4. Contact arrangements with the birth family after adoption

There have been some studies relevant to parts of the question, but no research group has yet set up a study to examine comprehensively the short and long-term effects on the children and the other involved parties of various forms of contact with the birth family. The design for such a study would need to produce evidence on the effect of contact itself while accounting for the many possible and confusing variables. It would have to examine a representative sample

Impact studies suggest that adoptive families can deal with contact; there is as yet no well-conducted study of effects.

5. Adoption support, the views of service users and the evaluation of interventions

There are many gaps in the literature on consumers’ views of adoption support. The views of the adoptive parents and service providers have been much more frequently canvassed than the views of the children or the birth parents. The views of black and minority ethnic adopters have only been gathered in small-scale research. Representative samples of the parties to adoption need to be studied, rather than those who are researched because they seek help. Filling the gaps in service user research will increase the prospect of adoption services being much more carefully tailored than in the past.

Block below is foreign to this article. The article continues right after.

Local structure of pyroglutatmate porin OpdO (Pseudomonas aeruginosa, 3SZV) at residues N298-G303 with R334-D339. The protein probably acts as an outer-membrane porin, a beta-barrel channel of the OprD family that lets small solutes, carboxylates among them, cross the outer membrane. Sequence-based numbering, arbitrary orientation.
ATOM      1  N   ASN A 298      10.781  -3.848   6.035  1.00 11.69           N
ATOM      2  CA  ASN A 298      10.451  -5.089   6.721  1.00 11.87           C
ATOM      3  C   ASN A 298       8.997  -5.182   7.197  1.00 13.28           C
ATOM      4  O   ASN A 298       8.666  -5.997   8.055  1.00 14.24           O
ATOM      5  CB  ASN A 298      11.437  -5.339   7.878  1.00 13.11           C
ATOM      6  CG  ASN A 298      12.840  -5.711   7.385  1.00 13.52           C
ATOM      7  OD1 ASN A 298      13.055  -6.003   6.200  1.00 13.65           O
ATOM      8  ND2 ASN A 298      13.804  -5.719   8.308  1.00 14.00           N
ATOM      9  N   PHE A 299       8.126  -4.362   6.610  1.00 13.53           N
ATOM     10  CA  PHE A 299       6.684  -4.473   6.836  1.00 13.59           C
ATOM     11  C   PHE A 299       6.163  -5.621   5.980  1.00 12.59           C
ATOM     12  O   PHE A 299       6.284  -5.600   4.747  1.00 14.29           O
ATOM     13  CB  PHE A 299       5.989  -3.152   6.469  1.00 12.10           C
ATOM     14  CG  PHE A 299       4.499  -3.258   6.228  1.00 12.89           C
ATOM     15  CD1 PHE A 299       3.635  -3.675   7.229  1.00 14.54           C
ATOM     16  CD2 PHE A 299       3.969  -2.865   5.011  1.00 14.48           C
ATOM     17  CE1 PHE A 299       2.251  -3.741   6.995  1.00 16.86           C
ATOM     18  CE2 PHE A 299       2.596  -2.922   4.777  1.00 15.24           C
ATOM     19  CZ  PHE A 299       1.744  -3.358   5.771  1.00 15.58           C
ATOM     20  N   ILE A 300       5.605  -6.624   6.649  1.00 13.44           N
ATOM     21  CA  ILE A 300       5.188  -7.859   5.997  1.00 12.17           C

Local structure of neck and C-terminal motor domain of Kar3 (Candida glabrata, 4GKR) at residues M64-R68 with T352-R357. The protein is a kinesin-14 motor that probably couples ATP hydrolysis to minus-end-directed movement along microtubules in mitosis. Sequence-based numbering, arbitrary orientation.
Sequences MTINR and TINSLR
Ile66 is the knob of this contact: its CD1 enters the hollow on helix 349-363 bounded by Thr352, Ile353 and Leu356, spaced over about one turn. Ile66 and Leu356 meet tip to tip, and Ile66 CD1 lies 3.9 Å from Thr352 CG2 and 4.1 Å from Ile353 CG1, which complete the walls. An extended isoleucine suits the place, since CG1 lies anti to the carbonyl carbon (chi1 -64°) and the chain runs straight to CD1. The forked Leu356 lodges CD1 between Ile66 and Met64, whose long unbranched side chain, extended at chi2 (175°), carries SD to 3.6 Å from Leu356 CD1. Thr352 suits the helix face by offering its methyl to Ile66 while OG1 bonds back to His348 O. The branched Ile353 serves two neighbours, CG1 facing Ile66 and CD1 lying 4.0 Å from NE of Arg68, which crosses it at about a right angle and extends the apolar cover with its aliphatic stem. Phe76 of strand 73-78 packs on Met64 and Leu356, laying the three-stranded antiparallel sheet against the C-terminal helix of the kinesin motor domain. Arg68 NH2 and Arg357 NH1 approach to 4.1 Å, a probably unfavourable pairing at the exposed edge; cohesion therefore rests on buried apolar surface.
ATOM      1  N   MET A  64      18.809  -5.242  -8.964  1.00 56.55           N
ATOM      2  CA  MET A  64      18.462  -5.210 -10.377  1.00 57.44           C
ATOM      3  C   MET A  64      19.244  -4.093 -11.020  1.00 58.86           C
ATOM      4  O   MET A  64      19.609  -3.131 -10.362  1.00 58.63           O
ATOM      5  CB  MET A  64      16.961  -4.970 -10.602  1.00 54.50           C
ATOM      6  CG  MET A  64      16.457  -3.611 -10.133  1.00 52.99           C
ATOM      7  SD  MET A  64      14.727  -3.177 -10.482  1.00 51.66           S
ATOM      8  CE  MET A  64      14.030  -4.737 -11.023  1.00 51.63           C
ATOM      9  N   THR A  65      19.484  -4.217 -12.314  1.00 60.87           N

There is an urgent need for more information on how to support adoptive families facing the challenge of parenting adopted children with severe and continuing difficulties. Over the coming years, many more trials must be set up to compare different interventions to support placements in difficulty. They will need to demonstrate what works best for whom, and how to replicate the interventions to achieve the same results. At the same time, we need to understand the factors contributing to outcomes and the processes of change.


Adoption research is not by any means complete. Even given the restrictions on the scope of this review, it is clear that both complex scientific studies, and many smaller-scale consumer-oriented and policy implementation studies are needed.